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University of California – Santa Barbara www.nceas.ucsb.edu Rick Reeves / March 17, 2005 Geospatial Data and Spatial Data Analysis Tools For Ecologists.

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Presentation on theme: "University of California – Santa Barbara www.nceas.ucsb.edu Rick Reeves / March 17, 2005 Geospatial Data and Spatial Data Analysis Tools For Ecologists."— Presentation transcript:

1 University of California – Santa Barbara www.nceas.ucsb.edu Rick Reeves / March 17, 2005 Geospatial Data and Spatial Data Analysis Tools For Ecologists

2 Presentation Goals Overview: Geospatial Data Analysis Defining and distinguishing between spatial, geospatial, geographic data Addressing the particular attributes of geospatial data Inventory of Geospatial Data Types Primary data types and common sources for data Survey of Geoprocessing Software Tools Key issues driving choice of geospatial processing software A Tour of NCEAS Scientific Computing Web Site Spatial Datasets, Tools, Tutorials, and Project Archives Some Examples: Geospatial Data Analysis at NCEAS From the Annals of the NCEAS Scientific Programmer: ‘Real World’ solutions to Ecological research challenges

3 Meet the Scientific Programmer Rick’s Academic and Professional Background Undergraduate: Environmental Remote Sensing Graduate: Spatial Operations Research / Location-Allocation Heuristic Development Spatial Modeling branch of Geographic Data Analysis Problem Domain: Transportation and Facility Location within networks Professional: Software Development, geospatial database development, training curriculum development

4 Spatial Data: A Hierarchical Definition Spatial Data Observations are distributed in multidimensional space X / Y / Z coordinates attached to each data element Geospatial Data Spatial Data with attached Geographic coordinates Latitude / Longitude, UTM Optional: data subjected to a map projection transformation Geographic Data Geospatial Data that captures ‘Earth System’ phenomena Terrain height Drainage Network Land surface cover or urban Land Use Meteorological / climate data forecasts Ecologists may work with any or all during a project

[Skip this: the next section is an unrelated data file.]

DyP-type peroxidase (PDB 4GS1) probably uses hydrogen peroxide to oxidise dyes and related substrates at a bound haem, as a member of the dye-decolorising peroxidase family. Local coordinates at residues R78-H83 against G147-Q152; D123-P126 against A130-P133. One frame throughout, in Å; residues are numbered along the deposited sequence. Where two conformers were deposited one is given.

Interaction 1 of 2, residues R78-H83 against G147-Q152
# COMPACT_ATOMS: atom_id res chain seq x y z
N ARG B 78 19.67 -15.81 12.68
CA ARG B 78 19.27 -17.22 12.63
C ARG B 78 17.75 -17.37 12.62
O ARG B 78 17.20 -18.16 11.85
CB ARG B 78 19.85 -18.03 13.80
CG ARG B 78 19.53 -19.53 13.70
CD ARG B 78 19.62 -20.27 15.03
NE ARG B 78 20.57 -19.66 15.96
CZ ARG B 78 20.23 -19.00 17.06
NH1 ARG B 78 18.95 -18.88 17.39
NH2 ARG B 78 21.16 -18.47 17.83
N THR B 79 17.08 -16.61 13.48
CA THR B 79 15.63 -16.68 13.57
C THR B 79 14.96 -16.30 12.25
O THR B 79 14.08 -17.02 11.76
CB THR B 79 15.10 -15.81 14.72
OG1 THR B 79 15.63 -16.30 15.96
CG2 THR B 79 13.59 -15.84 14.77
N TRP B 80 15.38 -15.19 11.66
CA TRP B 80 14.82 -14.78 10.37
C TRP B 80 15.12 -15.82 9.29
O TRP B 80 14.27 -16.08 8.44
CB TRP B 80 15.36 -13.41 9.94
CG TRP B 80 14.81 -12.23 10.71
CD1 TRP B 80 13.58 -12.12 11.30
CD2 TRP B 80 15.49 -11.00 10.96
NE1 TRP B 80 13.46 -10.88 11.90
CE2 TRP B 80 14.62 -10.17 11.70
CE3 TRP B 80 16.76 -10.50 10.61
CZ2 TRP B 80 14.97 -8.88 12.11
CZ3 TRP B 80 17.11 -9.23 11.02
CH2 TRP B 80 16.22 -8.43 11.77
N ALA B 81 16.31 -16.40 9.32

5 Overview: Geospatial / Geographic Data Two Broad Primary Categories Raster: A multi dimensional, regularly-spaced grid of values (samples) Dimensions: Northing, Easting, Altitude, Time Examples: Satellite Image, Digital Terrain, land surface cover maps Vector: Three primary shapes stored in drawing-optimized format Point, Line, Polygon, (TIN, vector field) Thousands of datasets exist in hundreds of formats Remote Sensing Imagery / Digital Elevation Models Surface Features (political, physiographic) as points/lines/polygons Meteorological data (observed / forecasted (short-and long-term)) File format standards set by Industry, Government, user community Data Ingestion: First Step in Geospatial Analysis Data input / format conversion / spatial registration

6 Geospatial Data Analysis Geospatial Information Analysis: 3 Categories From O’Sullivan & Unwin (2003) Spatial Data Manipulation: Investigate the relationships between geographic dataset layers Examples: ‘point-in-polygon’, buffer zones around spatial features GIS software typically used to view/ manipulate / create layers Spatial/Statistical Data Analysis: Descriptive and Explanatory: What is there? How do we categorize it? Data points treated as statistical ‘population’, compared to others Spatial Modeling: Construct models to explore and understand geospatial systems Based on ‘abstraction’ of domain-specific problem into a systems framework. Some examples: Predicting network flows; optimizing facility locations among demands Lessons learned building model as valuable as model’s ‘answers’

7 The Challenge of Geospatial Analysis Geospatial Data violate some key statistical assumptions Must be addressed in the experimental design and sampling scheme Require specialized assessment techniques to factor out effects Spatial Autocorrelation Samples are NOT randomly selected from normally-distributed population In fact, nearby samples more likely to be similar than distant ones Autocorrelated data points introduce redundancy into the sample set Spatial Scaling AKA Modifiable Areal Unit Problem Statistical relationships in an area may change at different aggregations The placement of sampling grid can introduce artifacts Nonuniform sampling space, edge effects Geospatial Data Attributes have explanatory power Spatial relationships may be causes for observed phenomena